During the latter half of the month, I got a new job. It’s a job I wanted for a while. The excitement of that sort of took over for a while and I lost focus of my word count goals in order to focus on getting things ready, giving notice to my current workplace, and overall trying not to freak out too badly over a large life change such as this. After the initial swell, I got back on track for my word count. I had a couple of really hardcore writing nights where I spent hours doing word sprints through the NaNoWriMo Sprints Twitter and I got mostly caught up. I thought nothing would stop me from hitting my goal.

But then I got sick the last week of November. Right during the time I should have been writing the most and passing the finish line, I was emptying boxes of tissue and staring out at the world dumbfounded through watery eyes. My head was in such a fog that I couldn’t focus on writing, at least not good writing, so by that point I had resigned myself to the loss.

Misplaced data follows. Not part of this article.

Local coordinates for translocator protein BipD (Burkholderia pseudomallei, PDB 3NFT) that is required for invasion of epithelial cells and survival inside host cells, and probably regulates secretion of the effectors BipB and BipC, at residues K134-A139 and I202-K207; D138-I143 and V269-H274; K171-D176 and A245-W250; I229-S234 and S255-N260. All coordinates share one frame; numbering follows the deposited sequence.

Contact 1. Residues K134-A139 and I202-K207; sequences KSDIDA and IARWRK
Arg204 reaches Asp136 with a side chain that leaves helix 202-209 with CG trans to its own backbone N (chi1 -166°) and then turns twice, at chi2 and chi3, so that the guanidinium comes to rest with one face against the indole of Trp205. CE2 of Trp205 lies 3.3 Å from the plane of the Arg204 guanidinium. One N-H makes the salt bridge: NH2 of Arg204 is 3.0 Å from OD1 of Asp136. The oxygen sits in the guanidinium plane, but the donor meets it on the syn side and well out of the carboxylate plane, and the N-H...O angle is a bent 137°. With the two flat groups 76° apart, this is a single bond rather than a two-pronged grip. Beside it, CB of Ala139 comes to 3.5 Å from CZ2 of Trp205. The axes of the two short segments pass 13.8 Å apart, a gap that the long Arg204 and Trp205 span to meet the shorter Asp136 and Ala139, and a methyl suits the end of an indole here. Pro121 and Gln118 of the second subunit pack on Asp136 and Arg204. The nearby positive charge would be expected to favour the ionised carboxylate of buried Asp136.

And I’m okay with that! Sure, I was a little bit disappointed. Winning was certainly my goal. It’s hard to feel too badly about my story at this point though. I made a lot of progress with my characters and the story is one that I think is really unique and interesting. I should be able to have it finished and ready to edit it early next year.

I worked really hard in November, and now that it’s over I want December to be a month of focusing on my new job, and relaxing throughout the holiday season. I have some exciting posts planned for this month including an unboxing and review of The Nocturnal Reader’s Box which should ship out to me any day now.

A huge congratulations to everyone who finished NaNoWriMo this year. I know it was not an easy task, and you should be so proud.

See you next time!